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‘Like Me’ Review: Addison Timlin is a Psychopath for the Viral Media Age — SXSW 2017 Review

Rob Mockler's debut is an unsettling vision of a young woman obsessed with internet fame.

addison timlin like me

“Like Me”

SXSW 2017

There may be no idea more contemporary than a demented character using the internet in the reckless pursuit of fame. Writer-director Rob Mockler’s debut, “Like Me,” distills that motif to a ferocious young woman so compelled to create online sensations that they drive her insane. It’s an obvious conceit and doesn’t offer new insights, but Mockler transforms the material into a solid thriller with an edgy vision of millennial lunacy, sketching out a psychopath unique to the viral video age.

That would be Kiya (Addison Timlin), a mysterious prankster first seen recording a convenience store clerk late at night as she puts a gun to his head and he begs for his life. The video instantly takes off, generating heated debates across the web and Mockler’s stylish montage captures the overlapping conversations with a knack for featuring the disorienting chaos of modern discourse.

Meanwhile, Kiya watches the mayhem and plots her next move. With no precise backstory, she’s a symbol of youth rebellion — decked out in torn jeans and dark jackets with shadowy black hair atop a piercing gaze, she’s Lisbeth Salander with a YouTube fetish.

“Like Me” falls in line with contemporary tech-thrillers like “King Kelly” and “Nerve,” in which young people exploit digital tools to fixate on the dangerous extremes of exhibitionism. Kiya’s a fascinating entry in part because she has no purpose other than her relentless quest to capture bizarre events and share them with the world. Taking a homeless man to a diner, she toys with her food to a grotesque degree, and it’s unclear what will happen next.

READ MORE: The 2017 IndieWire SXSW Bible: Every Review, Interview and News Item Posted During the Festival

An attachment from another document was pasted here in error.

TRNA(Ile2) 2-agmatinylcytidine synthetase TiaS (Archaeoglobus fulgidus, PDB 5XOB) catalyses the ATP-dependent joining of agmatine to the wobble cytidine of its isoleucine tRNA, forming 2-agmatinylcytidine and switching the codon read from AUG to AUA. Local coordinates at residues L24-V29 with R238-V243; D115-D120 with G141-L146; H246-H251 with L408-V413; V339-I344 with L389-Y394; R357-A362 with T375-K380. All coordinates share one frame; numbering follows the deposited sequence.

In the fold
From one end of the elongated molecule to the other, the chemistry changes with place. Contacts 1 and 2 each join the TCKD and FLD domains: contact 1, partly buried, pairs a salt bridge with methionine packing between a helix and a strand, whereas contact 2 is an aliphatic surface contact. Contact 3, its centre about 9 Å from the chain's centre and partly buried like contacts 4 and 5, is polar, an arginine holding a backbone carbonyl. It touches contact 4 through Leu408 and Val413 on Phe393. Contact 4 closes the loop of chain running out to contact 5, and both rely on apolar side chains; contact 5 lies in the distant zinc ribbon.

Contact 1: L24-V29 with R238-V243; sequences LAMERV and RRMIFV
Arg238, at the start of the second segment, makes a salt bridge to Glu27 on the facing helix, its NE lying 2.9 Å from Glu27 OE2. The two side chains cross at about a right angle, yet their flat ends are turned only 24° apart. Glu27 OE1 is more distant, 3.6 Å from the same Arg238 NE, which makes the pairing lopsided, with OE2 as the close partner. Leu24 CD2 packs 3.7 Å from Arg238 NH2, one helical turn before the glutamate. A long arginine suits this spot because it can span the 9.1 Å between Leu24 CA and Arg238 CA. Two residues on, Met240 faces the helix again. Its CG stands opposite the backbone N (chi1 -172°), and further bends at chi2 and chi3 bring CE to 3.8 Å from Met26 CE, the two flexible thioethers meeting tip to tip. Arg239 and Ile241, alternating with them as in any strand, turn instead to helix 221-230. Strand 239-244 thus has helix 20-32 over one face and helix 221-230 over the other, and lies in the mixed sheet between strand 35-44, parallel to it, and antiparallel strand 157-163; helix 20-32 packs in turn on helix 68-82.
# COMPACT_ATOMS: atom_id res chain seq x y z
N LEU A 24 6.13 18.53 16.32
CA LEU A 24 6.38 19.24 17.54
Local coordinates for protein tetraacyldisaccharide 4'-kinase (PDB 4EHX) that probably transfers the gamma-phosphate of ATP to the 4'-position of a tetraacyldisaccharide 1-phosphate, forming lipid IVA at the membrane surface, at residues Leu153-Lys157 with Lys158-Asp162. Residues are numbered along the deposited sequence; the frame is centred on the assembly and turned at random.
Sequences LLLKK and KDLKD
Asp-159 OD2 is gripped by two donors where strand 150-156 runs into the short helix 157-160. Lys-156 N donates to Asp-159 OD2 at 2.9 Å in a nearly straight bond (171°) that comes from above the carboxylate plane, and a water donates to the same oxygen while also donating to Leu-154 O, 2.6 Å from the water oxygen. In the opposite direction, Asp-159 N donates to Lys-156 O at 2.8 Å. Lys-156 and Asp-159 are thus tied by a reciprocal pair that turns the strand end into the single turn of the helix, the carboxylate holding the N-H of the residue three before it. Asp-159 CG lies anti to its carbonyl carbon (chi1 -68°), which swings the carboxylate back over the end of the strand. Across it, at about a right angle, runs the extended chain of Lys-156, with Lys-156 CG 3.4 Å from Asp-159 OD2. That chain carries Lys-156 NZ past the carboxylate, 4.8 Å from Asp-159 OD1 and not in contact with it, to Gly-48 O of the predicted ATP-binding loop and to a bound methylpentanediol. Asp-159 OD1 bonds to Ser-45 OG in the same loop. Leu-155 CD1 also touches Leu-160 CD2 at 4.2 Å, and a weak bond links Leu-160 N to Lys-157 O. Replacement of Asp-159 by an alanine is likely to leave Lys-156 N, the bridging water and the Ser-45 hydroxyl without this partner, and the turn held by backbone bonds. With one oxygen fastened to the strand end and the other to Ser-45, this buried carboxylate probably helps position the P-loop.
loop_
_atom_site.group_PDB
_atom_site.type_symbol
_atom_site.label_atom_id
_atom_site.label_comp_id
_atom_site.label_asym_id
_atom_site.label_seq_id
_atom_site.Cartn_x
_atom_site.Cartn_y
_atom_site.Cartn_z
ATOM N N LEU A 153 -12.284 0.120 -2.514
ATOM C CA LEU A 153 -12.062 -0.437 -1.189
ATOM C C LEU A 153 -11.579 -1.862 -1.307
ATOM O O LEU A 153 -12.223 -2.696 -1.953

While her peculiar behavior is a reasonable embodiment of a mind reared on random online antics, “Like Me” initially seems like a high concept in search of a movie. Kiya’s intriguing but not particularly substantial. We learn nothing about what compelled her to these extremes, only that they’ve already consumed her. Timlin has a certain uneasiness during these early scenes, even as Mockler’s screenplay is hobbled by overstating the bigger picture. In the aftermath of her first video, Kiva finds herself in the crosshairs of an internet critic whose heavy-handed vitriol takes the material in a blunt direction.

Fortunately, he’s not the focus. “Like Me” settles into an off-kilter kidnapping saga when Kiya comes across paint-huffing artist Marshall (horror maven Larry Fessenden, in the latest role that finds him suffering for the camera) and forces him to guzzle down unthinkably disgusting layers of junk food while tied to a bed. Then they hit the road and things get really weird. Bullets fly, a rat escapes, and drug-fueled binges lead to some next-level hallucinations as “Like Me” goes down the rabbit hole of mental instability with unfettered energy.

Mockler’s imagery is a bit all over the place, but his reference points are clear. Equal parts “Spring Breakers” and “Requiem for a Dream,” the neon-soaked palette could exist in the same unhinged universes. At times the imagery suggests an eagerness to funnel existing avant-garde traditions into a fresh narrative context. At one point, Kiya playfully attempts to seduce Marshall by dangling from the ceiling in a hammock, her face obscured, like some anthropomorphized version of the human reproductive system out of Matthew Barney’s “Cremaster” cycle; later, she sits outside by the fire next to a stack of television monitors broadcasting static that resemble the deconstructive media installation art of Nam June Paik.

All of these bits unfold alongside the same discordant editing style, which includes rapid-fire cutaways to animation, closeups of chewing mouths, and other visual non sequiturs that endow the film with punk-rock attitude, contextualizing online fame seekers as the ultimate outlaws. The self-serious atmosphere gets a bit tedious, but not before an expertly realized moment of suspense — one that’s built around the construction of a tourniquet and a psychedelic vision involving horse tranquilizers.

Ultimately, “Like Me” delivers a wonderfully twisted antihero only possible in the 21st century, but falls short of giving her much to do. However, the story arrives at a grim finale as two characters keen on murdering each other crack up. It’s hard to tell whether they mean it — but that’s the tantalizing focus of “Like Me,” which drives home the notion that there’s a fine line between a mean-spirited joke and something far more hideous.

Grade: B

“Like Me” premiered at the SXSW Film Festival. It is currently seeking distribution.

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